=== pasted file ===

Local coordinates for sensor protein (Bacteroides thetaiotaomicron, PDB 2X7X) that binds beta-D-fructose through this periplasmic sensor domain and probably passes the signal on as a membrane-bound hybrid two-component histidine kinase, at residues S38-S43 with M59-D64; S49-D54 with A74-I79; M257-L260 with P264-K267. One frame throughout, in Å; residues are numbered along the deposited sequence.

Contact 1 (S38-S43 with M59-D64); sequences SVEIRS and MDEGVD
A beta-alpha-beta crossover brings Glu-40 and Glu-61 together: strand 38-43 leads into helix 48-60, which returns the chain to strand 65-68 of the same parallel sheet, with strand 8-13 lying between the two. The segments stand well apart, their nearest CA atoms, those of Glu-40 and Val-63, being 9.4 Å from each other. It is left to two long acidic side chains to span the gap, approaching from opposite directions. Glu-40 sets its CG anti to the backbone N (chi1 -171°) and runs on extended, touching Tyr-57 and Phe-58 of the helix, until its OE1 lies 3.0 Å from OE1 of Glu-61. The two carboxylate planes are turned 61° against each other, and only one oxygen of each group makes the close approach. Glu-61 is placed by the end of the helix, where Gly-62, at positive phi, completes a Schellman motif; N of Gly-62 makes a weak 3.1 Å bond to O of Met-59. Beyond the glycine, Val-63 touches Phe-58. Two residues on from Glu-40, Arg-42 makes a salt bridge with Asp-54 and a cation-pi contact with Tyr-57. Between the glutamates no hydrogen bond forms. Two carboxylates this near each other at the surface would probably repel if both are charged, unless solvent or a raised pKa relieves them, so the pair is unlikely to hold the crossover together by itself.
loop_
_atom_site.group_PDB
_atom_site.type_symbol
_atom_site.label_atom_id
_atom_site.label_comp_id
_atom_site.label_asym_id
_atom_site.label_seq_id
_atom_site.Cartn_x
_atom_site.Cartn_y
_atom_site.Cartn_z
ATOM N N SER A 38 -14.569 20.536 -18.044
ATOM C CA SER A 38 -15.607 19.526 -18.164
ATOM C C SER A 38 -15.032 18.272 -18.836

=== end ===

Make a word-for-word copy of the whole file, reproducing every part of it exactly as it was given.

Local coordinates for sensor protein (Bacteroides thetaiotaomicron, PDB 2X7X) that binds beta-D-fructose through this periplasmic sensor domain and probably passes the signal on as a membrane-bound hybrid two-component histidine kinase, at residues S38-S43 with M59-D64; S49-D54 with A74-I79; M257-L260 with P264-K267. One frame throughout, in Å; residues are numbered along the deposited sequence.

Contact 1 (S38-S43 with M59-D64); sequences SVEIRS and MDEGVD
A beta-alpha-beta crossover brings Glu-40 and Glu-61 together: strand 38-43 leads into helix 48-60, which returns the chain to strand 65-68 of the same parallel sheet, with strand 8-13 lying between the two. The segments stand well apart, their nearest CA atoms, those of Glu-40 and Val-63, being 9.4 Å from each other. It is left to two long acidic side chains to span the gap, approaching from opposite directions. Glu-40 sets its CG anti to the backbone N (chi1 -171°) and runs on extended, touching Tyr-57 and Phe-58 of the helix, until its OE1 lies 3.0 Å from OE1 of Glu-61. The two carboxylate planes are turned 61° against each other, and only one oxygen of each group makes the close approach. Glu-61 is placed by the end of the helix, where Gly-62, at positive phi, completes a Schellman motif; N of Gly-62 makes a weak 3.1 Å bond to O of Met-59. Beyond the glycine, Val-63 touches Phe-58. Two residues on from Glu-40, Arg-42 makes a salt bridge with Asp-54 and a cation-pi contact with Tyr-57. Between the glutamates no hydrogen bond forms. Two carboxylates this near each other at the surface would probably repel if both are charged, unless solvent or a raised pKa relieves them, so the pair is unlikely to hold the crossover together by itself.
loop_
_atom_site.group_PDB
_atom_site.type_symbol
_atom_site.label_atom_id
_atom_site.label_comp_id
_atom_site.label_asym_id
_atom_site.label_seq_id
_atom_site.Cartn_x
_atom_site.Cartn_y
_atom_site.Cartn_z
ATOM N N SER A 38 -14.569 20.536 -18.044
ATOM C CA SER A 38 -15.607 19.526 -18.164
ATOM C C SER A 38 -15.032 18.272 -18.836